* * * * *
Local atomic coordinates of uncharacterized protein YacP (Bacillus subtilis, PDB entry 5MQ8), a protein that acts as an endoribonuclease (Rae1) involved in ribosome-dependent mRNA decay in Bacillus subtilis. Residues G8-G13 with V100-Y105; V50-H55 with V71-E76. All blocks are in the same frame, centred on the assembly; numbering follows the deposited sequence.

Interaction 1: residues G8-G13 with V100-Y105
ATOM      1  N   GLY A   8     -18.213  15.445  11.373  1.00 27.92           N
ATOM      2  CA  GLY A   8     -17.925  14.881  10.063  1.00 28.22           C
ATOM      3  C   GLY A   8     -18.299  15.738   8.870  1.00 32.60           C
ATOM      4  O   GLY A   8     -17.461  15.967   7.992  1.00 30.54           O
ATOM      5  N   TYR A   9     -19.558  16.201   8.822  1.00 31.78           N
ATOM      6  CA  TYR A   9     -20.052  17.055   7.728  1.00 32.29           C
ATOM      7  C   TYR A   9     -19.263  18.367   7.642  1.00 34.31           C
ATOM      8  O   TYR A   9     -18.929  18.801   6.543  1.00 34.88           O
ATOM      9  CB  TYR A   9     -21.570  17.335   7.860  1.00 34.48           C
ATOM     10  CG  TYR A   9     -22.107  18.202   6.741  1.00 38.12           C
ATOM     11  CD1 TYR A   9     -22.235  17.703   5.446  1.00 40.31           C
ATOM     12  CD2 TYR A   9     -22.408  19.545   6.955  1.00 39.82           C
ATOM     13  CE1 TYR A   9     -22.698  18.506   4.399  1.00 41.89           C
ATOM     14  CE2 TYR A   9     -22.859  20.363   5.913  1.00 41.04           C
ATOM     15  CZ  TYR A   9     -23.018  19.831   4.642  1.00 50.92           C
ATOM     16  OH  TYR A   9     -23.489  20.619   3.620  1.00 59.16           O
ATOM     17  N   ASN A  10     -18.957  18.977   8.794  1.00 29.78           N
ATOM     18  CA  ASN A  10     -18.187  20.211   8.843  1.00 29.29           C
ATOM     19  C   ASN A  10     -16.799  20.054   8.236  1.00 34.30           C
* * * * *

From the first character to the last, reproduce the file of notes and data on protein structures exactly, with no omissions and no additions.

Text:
Local atomic coordinates of uncharacterized protein YacP (Bacillus subtilis, PDB entry 5MQ8), a protein that acts as an endoribonuclease (Rae1) involved in ribosome-dependent mRNA decay in Bacillus subtilis. Residues G8-G13 with V100-Y105; V50-H55 with V71-E76. All blocks are in the same frame, centred on the assembly; numbering follows the deposited sequence.

Interaction 1: residues G8-G13 with V100-Y105
ATOM      1  N   GLY A   8     -18.213  15.445  11.373  1.00 27.92           N
ATOM      2  CA  GLY A   8     -17.925  14.881  10.063  1.00 28.22           C
ATOM      3  C   GLY A   8     -18.299  15.738   8.870  1.00 32.60           C
ATOM      4  O   GLY A   8     -17.461  15.967   7.992  1.00 30.54           O
ATOM      5  N   TYR A   9     -19.558  16.201   8.822  1.00 31.78           N
ATOM      6  CA  TYR A   9     -20.052  17.055   7.728  1.00 32.29           C
ATOM      7  C   TYR A   9     -19.263  18.367   7.642  1.00 34.31           C
ATOM      8  O   TYR A   9     -18.929  18.801   6.543  1.00 34.88           O
ATOM      9  CB  TYR A   9     -21.570  17.335   7.860  1.00 34.48           C
ATOM     10  CG  TYR A   9     -22.107  18.202   6.741  1.00 38.12           C
ATOM     11  CD1 TYR A   9     -22.235  17.703   5.446  1.00 40.31           C
ATOM     12  CD2 TYR A   9     -22.408  19.545   6.955  1.00 39.82           C
ATOM     13  CE1 TYR A   9     -22.698  18.506   4.399  1.00 41.89           C
ATOM     14  CE2 TYR A   9     -22.859  20.363   5.913  1.00 41.04           C
ATOM     15  CZ  TYR A   9     -23.018  19.831   4.642  1.00 50.92           C
ATOM     16  OH  TYR A   9     -23.489  20.619   3.620  1.00 59.16           O
ATOM     17  N   ASN A  10     -18.957  18.977   8.794  1.00 29.78           N
ATOM     18  CA  ASN A  10     -18.187  20.211   8.843  1.00 29.29           C
ATOM     19  C   ASN A  10     -16.799  20.054   8.236  1.00 34.30           C